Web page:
Coincidence? Perhaps, but there have been further scientific studies carried out on the low-frequency sound waves the turbines emit and their possible effects on the body.
American professor Alec Salt, who has conducted extensive research on the effects of amplitude modulation on the inner ear, claims: “The wind industry has taken the position that if you cannot hear the infrasound then it cannot affect you. We disagree strongly. Although subjective hearing is insensitive to infrasound, the ear itself does respond to such sounds. In addition, after long-term exposure it is scientifically plausible that the brain learns that the infrasound represents an external signal and locks in on it. In our view, the possibility that wind turbine noise may have adverse effects on humans cannot be dismissed.”
Wind power companies deny the existence of WTS, saying studies carried out so far are “not robust”.
Jane Davis and her family sued Fenland Windfarms Ltd for noise nuisance in a five-year legal battle she describes as “worse than fighting cancer”.
“We finally got to court last summer. We had three weeks in the High Court and I was eight days on oath and five in the dock,” says Jane. “The case was adjourned so more noise monitoring could be carried out. But the day before the noise evidence was due to be heard, on November 29, 2012, the case was settled out of court.”
This is all Jane can say. In January of this year the family’s house was purchased by Fenland Windfarms Ltd for £125,000, 20 per cent below the valuation given by estate agents. It remains uninhabited.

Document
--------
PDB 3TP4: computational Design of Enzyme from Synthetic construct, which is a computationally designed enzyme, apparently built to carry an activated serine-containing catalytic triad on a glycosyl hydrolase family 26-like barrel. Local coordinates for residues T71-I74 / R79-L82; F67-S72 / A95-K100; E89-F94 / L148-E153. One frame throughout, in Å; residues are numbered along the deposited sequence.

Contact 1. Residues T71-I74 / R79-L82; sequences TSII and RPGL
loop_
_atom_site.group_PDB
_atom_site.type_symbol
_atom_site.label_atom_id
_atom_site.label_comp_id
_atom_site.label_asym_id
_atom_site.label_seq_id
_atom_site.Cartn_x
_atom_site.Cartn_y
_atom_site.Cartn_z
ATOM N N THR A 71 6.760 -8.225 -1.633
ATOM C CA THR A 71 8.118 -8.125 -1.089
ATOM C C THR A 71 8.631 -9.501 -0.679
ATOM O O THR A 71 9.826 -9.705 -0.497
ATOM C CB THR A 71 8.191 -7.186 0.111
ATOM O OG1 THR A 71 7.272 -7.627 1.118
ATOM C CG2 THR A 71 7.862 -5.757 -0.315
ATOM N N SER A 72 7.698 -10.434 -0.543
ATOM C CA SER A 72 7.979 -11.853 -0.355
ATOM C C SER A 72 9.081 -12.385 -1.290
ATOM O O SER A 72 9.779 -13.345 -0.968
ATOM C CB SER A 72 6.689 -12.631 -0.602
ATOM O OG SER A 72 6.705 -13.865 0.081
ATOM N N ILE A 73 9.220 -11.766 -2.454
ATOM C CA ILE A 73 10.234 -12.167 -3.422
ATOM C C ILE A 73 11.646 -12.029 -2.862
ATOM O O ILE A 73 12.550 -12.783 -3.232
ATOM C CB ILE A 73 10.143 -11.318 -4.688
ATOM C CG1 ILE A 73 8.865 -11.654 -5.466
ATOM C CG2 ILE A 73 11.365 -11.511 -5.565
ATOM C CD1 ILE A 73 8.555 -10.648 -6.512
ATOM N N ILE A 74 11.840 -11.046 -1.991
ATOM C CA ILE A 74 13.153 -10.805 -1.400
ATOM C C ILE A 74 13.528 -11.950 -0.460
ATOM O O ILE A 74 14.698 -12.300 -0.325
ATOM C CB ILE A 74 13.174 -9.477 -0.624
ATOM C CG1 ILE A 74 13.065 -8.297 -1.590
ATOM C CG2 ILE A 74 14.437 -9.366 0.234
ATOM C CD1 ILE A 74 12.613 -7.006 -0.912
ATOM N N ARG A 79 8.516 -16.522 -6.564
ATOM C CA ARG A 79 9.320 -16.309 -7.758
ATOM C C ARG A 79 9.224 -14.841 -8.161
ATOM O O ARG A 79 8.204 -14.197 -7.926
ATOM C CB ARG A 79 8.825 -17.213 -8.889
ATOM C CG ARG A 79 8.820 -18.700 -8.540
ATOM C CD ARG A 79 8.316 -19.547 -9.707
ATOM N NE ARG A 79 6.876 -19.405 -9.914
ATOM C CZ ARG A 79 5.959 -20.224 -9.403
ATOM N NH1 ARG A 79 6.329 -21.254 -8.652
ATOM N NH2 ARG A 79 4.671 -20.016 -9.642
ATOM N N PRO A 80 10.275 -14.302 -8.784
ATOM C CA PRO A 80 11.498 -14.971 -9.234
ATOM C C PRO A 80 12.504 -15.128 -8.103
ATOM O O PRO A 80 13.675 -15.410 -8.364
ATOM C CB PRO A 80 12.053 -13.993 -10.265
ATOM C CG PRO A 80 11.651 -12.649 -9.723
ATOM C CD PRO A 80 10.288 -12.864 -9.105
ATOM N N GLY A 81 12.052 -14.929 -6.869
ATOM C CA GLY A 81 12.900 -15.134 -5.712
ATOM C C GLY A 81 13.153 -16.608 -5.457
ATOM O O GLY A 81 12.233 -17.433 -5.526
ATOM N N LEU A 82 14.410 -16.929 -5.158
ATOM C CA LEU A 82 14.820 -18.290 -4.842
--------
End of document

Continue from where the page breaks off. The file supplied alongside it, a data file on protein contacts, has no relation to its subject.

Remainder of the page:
Over the past decade especially, since the Renewables Obligation was brought in by Tony Blair’s government in April 2002 to ensure an increasing amount of energy is sourced from renewable resources, the wind farm industry has been booming. Not least because farms receive signifi cant subsidies in the form of Renewables Obligation Certificates (ROCs) for every megawatt hour of energy they produce.
IF WE assume a ROC is worth on average £45 and a typical large 260ft high onshore turbine in the UK with a capacity of 1 megawatt (MW) produces 2,628 megawatt hours (MWh) per year a single turbine will yield £118,260 per year in ROCs.
The largest wind farm in the UK, Whitelee near Glasgow, has 140 turbines so we can estimate it receives £16,556,400 per year in ROCs alone.
It’s no surprise investors have taken note. In the UK today there are 336 operational onshore wind farms, 69 under construction, 263 that have consent to build and 345 in planning. There have been so many applications to build wind farms we’re well on course to far exceed government targets of 30 per cent renewable electricity by 2020 – so much so that ROCs will be cut by 10 per cent from April 2013.
The problem with wind energy is that if it is not utilised as soon it is produced it is wasted. When there is no wind we have to rely on other sources including nuclear power. And when the wind is blowing at full force much of it is wasted because all the energy cannot be converted into electricity at once.
Wind power may have a part to play in our quest for renewable energy but our obsession is excessive.
Regulations should be imposed on the industry and an investigation of infrasound’s impact on our health needs to be commissioned with an agreed distance set between potential wind turbines and residential areas. The latest research suggests nothing less is required.